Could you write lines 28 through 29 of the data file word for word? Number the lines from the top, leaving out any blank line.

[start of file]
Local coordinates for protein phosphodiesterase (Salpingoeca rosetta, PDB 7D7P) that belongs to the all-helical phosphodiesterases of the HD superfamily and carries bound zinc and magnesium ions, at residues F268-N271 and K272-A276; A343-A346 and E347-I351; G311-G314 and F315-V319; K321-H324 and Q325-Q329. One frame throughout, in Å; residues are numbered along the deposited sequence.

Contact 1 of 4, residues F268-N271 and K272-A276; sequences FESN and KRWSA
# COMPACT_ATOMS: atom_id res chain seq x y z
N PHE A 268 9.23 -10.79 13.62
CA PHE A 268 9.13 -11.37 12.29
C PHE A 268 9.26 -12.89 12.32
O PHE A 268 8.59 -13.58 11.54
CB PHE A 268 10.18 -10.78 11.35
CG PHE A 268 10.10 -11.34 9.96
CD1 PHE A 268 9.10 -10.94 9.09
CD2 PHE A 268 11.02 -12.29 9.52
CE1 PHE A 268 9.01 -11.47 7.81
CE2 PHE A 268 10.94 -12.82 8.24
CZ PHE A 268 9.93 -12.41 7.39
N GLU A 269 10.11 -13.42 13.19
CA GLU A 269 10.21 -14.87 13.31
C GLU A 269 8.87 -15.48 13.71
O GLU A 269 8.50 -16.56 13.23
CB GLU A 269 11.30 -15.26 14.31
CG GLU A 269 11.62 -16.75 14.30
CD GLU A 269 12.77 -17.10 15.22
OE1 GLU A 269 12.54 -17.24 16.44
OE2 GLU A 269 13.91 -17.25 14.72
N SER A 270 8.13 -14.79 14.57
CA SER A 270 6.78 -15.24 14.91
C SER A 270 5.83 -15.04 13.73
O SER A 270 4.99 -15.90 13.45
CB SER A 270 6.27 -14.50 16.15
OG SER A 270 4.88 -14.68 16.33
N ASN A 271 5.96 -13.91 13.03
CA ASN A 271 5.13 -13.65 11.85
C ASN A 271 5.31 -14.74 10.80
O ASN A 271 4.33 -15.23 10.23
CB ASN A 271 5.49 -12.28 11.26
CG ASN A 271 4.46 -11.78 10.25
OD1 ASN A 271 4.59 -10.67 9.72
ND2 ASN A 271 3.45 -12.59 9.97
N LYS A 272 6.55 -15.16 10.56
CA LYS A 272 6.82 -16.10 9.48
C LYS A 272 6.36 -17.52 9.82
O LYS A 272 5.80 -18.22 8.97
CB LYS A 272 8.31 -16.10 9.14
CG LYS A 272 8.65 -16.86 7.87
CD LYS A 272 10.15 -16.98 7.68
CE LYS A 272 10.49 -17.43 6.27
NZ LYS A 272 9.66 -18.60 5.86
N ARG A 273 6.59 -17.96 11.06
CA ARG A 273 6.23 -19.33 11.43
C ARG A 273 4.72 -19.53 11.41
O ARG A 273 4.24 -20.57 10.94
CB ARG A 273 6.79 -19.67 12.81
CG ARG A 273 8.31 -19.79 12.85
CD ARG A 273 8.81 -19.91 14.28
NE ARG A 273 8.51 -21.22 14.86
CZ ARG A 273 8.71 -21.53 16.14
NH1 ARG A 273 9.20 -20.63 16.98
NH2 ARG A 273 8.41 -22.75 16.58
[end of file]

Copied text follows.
CB SER A 270 6.27 -14.50 16.15
OG SER A 270 4.88 -14.68 16.33